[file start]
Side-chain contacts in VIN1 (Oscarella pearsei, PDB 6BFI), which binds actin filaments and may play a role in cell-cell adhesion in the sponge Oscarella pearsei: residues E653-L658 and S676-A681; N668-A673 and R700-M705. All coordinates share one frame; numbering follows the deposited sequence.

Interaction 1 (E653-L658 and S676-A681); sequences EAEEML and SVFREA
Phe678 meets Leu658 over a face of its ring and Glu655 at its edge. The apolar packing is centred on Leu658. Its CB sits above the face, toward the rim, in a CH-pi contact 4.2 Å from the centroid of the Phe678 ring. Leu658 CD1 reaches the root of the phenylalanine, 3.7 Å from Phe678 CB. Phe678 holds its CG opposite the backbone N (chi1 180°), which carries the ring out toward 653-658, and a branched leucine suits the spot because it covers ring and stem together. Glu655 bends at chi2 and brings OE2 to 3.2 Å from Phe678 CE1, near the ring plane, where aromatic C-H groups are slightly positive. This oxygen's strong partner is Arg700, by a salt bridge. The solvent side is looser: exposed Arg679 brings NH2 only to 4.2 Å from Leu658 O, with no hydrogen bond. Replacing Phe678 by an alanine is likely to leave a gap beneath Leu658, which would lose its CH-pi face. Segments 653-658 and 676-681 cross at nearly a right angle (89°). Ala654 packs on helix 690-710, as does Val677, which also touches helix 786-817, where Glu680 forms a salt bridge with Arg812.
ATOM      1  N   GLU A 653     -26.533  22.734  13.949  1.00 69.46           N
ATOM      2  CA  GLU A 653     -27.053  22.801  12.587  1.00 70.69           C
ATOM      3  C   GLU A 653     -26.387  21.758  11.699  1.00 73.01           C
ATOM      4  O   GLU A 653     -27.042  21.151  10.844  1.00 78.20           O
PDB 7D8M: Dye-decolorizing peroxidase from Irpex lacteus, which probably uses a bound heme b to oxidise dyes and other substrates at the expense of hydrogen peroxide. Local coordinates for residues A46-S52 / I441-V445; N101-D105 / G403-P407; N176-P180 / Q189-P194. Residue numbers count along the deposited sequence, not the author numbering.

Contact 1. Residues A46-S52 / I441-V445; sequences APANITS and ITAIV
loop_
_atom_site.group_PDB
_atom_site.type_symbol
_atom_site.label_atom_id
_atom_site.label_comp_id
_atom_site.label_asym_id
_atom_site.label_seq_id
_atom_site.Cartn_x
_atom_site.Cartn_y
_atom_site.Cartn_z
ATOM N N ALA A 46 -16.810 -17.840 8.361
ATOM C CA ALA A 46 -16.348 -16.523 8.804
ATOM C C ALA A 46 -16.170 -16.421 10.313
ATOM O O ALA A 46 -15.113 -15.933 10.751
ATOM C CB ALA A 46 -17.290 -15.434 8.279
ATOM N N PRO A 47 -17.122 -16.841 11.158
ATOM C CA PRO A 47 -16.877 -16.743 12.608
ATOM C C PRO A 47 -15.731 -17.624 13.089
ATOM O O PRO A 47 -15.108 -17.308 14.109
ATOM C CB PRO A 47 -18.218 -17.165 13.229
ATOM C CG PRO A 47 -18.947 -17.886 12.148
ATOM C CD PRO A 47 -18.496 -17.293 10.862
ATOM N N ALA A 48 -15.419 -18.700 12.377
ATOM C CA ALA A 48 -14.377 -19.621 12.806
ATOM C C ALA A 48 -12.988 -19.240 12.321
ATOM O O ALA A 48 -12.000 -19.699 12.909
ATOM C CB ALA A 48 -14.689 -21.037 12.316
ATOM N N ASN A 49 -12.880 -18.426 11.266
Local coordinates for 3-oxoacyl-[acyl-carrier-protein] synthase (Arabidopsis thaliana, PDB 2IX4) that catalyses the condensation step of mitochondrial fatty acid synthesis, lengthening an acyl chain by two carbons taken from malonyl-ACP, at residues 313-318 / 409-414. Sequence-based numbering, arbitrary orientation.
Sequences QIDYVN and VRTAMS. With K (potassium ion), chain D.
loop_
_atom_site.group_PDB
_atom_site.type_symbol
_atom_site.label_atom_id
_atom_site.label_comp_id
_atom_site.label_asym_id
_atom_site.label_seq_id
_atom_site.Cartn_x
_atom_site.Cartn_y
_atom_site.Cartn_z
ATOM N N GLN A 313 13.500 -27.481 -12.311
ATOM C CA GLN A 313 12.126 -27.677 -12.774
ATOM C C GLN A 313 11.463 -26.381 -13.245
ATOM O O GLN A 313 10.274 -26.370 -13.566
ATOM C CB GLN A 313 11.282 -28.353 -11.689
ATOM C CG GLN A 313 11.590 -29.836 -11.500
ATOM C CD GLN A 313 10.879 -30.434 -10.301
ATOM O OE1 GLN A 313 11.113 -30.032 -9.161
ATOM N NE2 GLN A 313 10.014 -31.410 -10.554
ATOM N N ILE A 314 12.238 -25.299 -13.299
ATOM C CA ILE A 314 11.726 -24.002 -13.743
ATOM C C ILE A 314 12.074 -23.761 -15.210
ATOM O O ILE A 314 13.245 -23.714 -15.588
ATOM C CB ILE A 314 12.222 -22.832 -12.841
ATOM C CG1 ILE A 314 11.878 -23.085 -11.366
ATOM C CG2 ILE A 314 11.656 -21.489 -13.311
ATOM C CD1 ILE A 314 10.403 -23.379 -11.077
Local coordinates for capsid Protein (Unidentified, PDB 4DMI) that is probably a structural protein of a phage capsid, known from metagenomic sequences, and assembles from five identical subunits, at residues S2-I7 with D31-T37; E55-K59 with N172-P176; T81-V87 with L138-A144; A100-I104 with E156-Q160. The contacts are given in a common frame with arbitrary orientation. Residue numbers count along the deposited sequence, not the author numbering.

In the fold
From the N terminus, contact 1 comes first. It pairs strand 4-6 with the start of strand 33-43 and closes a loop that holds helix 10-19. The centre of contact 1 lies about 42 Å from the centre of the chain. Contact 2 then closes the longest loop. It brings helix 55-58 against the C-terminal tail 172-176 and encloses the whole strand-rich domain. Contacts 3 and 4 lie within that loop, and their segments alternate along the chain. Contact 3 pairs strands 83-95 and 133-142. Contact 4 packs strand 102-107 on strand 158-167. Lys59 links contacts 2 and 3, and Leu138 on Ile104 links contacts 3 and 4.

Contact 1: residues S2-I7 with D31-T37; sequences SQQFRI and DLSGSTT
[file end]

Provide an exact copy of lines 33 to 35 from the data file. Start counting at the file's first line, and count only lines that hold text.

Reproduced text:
ATOM C CA ALA A 48 -14.377 -19.621 12.806
ATOM C C ALA A 48 -12.988 -19.240 12.321
ATOM O O ALA A 48 -12.000 -19.699 12.909